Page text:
She didn’t get it. But how could she? “Whether I like it or not doesn’t matter. Whatever I like doesn’t matter.” Was she going to keep pushing it?
Yes. “How can you say that?”
“Because I’m a slave.” he snapped. “Because I don’t get to make choices about my life. Whether or not I want them to, someone else will always be making those decisions for me.”
“Well, if you keep thinking like that, yes, they will.” She shook her head at him. “Until you learn to stand on your own, people are always going to walk all over you.”
“People don’t…” He narrowed his eyes as he tasted her emotions. She knew what was going on, or at least had some idea, and she was baiting on purpose. He finished his sentence anyway, wondering what she was getting at. “They don’t buy me and feed me and house me because they want me to have opinions of my own.”
That was what she’d wanted him to say – but why?
“And is that what Regine wants out of you?”
“I don’t know!” She’d been walking them slowly towards the park as they argued; he flopped down on a bench and looked up at her, hoping she would understand. “I do what she asks of me. I think I’m doing well. But most of the time, I get the feeling she’d rather she could just turn me off and put me in a closet when she was done with me. I mean, she could-” Ian had, after all “-but she doesn’t. She just says ‘thank you, Ambrus,’ and sends me back to my cabin.” Which wasn’t all that different, except that his “closet” was the whole Village.
“So you’re fed, housed, kept rather well, and you’re still not happy.”
“Well, sort of.” He was better treated than he’d been in years, and he had more freedom than he’d ever had. “I should be, though.”
“I’ve never known ‘should’ to have a lot to do with happiness. Come on.” She grabbed his hand and tugged him to his feet. “We can go down to the creek.”
He liked the creek, especially down by the small decorative bridge outside the village; the water seemed to drown out the excess noise, and left him alone in his own mind, a rare luxury.
“See?” she smiled at him, “you’re happier already. So food, shelter, what’s missing?”
“Punishment?” He hadn’t yet gotten brave enough to test the limits of the few restrictions she’d put on him, but, with her new company taking even more of her attention, he was getting close.
She looked at him speculatively for a moment. “You mean attention, don’t you?”
He considered that in turn. “Attention?”
“You know, when someone’s talking to you? Or not, I guess, but you know that they’re thinking about you?”
…Being put away in his tiny little room like a doll who was no longer entertaining, and crying, even though he knew he would be punished, no, because he knew that, so that Ian would take him back out, would scold him and beat him and, for a moment, be acknowledging he existed…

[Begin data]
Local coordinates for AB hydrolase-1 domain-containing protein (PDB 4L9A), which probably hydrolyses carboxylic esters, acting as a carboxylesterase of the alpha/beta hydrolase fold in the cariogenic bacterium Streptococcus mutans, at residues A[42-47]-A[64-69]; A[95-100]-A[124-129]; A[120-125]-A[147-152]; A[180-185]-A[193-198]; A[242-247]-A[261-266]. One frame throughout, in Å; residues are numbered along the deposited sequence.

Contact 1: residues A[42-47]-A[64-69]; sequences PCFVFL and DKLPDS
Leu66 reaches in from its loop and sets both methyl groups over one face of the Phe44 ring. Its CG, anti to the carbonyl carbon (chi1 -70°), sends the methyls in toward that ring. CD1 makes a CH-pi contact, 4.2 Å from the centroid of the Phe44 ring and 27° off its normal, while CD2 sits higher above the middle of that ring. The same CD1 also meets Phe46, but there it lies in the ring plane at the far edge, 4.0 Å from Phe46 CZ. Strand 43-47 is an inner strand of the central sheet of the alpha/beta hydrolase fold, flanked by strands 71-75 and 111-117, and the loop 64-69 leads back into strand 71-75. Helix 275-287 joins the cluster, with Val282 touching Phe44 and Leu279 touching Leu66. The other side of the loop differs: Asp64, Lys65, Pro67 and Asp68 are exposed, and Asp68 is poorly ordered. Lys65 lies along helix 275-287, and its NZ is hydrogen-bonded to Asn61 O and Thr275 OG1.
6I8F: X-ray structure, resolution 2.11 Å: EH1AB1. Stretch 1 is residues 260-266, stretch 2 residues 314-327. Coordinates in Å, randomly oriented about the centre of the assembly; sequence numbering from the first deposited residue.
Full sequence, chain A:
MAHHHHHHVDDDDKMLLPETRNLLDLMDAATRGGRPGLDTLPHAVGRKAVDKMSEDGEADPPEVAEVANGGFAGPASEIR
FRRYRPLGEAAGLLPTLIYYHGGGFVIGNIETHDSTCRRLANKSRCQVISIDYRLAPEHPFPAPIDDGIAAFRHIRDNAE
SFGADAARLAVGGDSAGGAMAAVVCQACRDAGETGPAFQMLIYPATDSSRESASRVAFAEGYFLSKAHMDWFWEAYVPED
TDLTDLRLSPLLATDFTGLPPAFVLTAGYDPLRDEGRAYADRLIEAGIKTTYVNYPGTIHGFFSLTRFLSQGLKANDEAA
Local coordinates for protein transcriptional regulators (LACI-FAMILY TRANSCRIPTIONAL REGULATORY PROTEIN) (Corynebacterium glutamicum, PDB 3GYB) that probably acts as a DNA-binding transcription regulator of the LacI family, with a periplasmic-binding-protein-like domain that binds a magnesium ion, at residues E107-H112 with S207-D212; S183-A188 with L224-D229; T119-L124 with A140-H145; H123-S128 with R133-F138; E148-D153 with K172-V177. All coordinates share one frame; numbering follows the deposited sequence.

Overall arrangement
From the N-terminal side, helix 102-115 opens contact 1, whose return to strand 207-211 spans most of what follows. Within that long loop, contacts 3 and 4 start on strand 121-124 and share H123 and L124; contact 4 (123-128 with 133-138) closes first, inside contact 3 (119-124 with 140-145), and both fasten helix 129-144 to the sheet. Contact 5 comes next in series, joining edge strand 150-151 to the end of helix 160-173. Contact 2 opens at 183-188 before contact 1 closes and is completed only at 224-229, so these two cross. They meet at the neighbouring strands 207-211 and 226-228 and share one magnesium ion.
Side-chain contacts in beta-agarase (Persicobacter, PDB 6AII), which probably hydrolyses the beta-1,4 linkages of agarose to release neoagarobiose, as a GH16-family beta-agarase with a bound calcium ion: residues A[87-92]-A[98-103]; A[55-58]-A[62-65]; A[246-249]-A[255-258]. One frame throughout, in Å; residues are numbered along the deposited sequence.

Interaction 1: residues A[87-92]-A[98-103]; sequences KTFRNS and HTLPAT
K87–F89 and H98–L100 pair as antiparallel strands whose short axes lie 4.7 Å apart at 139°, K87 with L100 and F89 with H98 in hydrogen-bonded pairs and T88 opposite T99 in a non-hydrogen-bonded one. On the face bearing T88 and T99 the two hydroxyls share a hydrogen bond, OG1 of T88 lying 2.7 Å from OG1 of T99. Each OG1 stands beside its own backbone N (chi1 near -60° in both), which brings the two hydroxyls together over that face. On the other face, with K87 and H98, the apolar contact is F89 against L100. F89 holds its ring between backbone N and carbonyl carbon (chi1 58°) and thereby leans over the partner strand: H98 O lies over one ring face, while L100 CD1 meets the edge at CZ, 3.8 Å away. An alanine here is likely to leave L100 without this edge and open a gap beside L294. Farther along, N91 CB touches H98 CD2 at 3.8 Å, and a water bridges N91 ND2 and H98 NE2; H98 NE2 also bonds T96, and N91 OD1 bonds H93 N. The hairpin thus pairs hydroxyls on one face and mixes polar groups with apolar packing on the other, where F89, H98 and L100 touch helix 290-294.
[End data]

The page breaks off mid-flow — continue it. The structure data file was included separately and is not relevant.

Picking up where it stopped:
“Oh,” he whispered, hoping he wasn’t blushing as hotly as he thought he was, “yes. Yeah, attention.”
“Does it have to be painful?” she asked, so matter-of-fact about it that he lost all embarrassment and focused on trying to find her an answer.
“I don’t… I don’t think so,” he tried, cautiously. “But if she were hurting me, at least she’d be thinking about me while she was doing it.” Maybe. He wasn’t even sure about that.
“Well, she could be praising you, too; she’d be thinking about you then.”
“Praise?” He blinked at her in confusion. “For what?”
“Well, she’s given you a lot of leeway, and you’ve done everything she wants you to, right?”
“I guess so. I haven’t done anything wrong.”
“And the girls love you. And the boys,” she winked.
“Well, I’m good at it. At making them love me.” He hunched his shoulders up. What did she want him to say?
“You are! And you should get praise for that!” She patted his shoulder gently. “The problem is, Regine wouldn’t know an emotion if it bit her in the ass. She doesn’t know you need feedback and attention. So you’ll either have to talk to her about it, or someone else will have to talk to her about it, or you’re going to have to find a way to get your attention from someone else.”
“Um.” His stomach cramped just thinking about it. He knew what happened when he tried that. Any of those. “I’ll be…” Okay, he meant to say, but his gut disagreed. He bent over with the pain, clamping his mouth shut. Even Liv wouldn’t like him if he puked on her shoes.
Copyright © 2009-2010 Lyn Thorne-Alder & Elasmo. All rights reserved.